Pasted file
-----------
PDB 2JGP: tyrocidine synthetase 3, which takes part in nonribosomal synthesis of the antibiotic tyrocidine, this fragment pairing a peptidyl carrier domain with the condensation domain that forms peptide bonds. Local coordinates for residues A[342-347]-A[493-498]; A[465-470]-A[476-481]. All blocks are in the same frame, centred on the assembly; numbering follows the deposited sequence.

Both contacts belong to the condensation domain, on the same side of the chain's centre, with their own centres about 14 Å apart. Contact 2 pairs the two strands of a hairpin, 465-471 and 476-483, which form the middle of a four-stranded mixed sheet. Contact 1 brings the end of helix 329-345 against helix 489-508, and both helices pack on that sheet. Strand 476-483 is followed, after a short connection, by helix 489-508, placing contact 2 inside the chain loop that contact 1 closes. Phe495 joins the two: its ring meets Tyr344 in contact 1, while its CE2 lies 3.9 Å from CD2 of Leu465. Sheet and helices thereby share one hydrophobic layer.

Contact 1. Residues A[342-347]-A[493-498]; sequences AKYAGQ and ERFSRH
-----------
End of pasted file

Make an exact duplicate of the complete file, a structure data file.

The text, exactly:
PDB 2JGP: tyrocidine synthetase 3, which takes part in nonribosomal synthesis of the antibiotic tyrocidine, this fragment pairing a peptidyl carrier domain with the condensation domain that forms peptide bonds. Local coordinates for residues A[342-347]-A[493-498]; A[465-470]-A[476-481]. All blocks are in the same frame, centred on the assembly; numbering follows the deposited sequence.

Both contacts belong to the condensation domain, on the same side of the chain's centre, with their own centres about 14 Å apart. Contact 2 pairs the two strands of a hairpin, 465-471 and 476-483, which form the middle of a four-stranded mixed sheet. Contact 1 brings the end of helix 329-345 against helix 489-508, and both helices pack on that sheet. Strand 476-483 is followed, after a short connection, by helix 489-508, placing contact 2 inside the chain loop that contact 1 closes. Phe495 joins the two: its ring meets Tyr344 in contact 1, while its CE2 lies 3.9 Å from CD2 of Leu465. Sheet and helices thereby share one hydrophobic layer.

Contact 1. Residues A[342-347]-A[493-498]; sequences AKYAGQ and ERFSRH